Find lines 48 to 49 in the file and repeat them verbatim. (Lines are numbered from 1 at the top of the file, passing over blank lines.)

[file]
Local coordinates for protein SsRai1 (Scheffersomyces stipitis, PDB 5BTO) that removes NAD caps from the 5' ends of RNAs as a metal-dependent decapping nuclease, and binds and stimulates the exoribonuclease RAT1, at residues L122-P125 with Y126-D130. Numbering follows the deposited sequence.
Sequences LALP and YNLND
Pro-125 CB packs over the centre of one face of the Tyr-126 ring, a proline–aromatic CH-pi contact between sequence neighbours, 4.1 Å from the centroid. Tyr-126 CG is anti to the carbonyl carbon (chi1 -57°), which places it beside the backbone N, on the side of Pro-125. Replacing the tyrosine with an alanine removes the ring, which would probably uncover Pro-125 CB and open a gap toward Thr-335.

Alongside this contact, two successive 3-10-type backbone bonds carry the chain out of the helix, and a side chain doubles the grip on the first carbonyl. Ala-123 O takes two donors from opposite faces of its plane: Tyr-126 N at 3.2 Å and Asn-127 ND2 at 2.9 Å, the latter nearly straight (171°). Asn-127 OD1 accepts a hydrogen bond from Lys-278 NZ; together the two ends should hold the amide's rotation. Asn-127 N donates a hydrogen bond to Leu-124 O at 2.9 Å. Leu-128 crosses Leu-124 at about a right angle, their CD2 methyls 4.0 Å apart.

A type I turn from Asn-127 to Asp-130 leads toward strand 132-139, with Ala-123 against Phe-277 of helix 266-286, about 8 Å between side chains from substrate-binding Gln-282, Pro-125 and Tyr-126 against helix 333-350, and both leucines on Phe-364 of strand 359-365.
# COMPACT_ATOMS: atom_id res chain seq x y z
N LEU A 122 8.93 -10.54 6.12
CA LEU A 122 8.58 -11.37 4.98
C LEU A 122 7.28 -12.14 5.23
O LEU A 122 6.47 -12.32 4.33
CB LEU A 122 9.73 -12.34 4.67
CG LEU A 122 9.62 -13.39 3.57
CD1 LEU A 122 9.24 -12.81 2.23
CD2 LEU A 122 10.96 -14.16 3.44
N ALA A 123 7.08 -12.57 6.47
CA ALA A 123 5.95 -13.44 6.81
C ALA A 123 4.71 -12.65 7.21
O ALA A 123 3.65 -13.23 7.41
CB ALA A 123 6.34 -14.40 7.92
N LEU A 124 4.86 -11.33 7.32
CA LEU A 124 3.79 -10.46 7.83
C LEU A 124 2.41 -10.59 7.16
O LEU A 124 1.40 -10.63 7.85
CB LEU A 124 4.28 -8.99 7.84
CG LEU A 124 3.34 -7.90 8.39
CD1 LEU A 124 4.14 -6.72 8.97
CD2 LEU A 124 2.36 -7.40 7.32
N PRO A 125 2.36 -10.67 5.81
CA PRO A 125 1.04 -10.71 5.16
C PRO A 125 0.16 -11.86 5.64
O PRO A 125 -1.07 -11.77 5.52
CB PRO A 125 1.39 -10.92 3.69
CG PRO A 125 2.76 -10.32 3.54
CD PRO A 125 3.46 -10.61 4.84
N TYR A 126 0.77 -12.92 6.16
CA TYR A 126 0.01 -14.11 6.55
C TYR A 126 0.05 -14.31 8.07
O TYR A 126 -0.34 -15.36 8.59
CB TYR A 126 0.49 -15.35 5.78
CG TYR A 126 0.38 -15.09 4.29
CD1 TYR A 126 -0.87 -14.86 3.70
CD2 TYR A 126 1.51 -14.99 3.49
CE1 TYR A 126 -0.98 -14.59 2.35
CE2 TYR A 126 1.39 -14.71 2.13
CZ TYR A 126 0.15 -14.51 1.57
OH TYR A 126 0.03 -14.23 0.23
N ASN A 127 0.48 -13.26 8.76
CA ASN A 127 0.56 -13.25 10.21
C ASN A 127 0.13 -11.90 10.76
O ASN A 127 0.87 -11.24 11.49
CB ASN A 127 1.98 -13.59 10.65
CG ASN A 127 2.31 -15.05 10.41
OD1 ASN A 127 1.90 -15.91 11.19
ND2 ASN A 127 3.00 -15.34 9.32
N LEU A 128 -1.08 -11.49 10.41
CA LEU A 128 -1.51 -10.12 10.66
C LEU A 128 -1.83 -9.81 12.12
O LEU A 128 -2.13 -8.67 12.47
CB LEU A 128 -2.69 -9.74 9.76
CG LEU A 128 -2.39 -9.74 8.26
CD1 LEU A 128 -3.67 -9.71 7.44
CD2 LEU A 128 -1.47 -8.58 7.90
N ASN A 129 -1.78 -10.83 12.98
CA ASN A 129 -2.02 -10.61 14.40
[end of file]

CA ASN A 127 0.56 -13.25 10.21
C ASN A 127 0.13 -11.90 10.76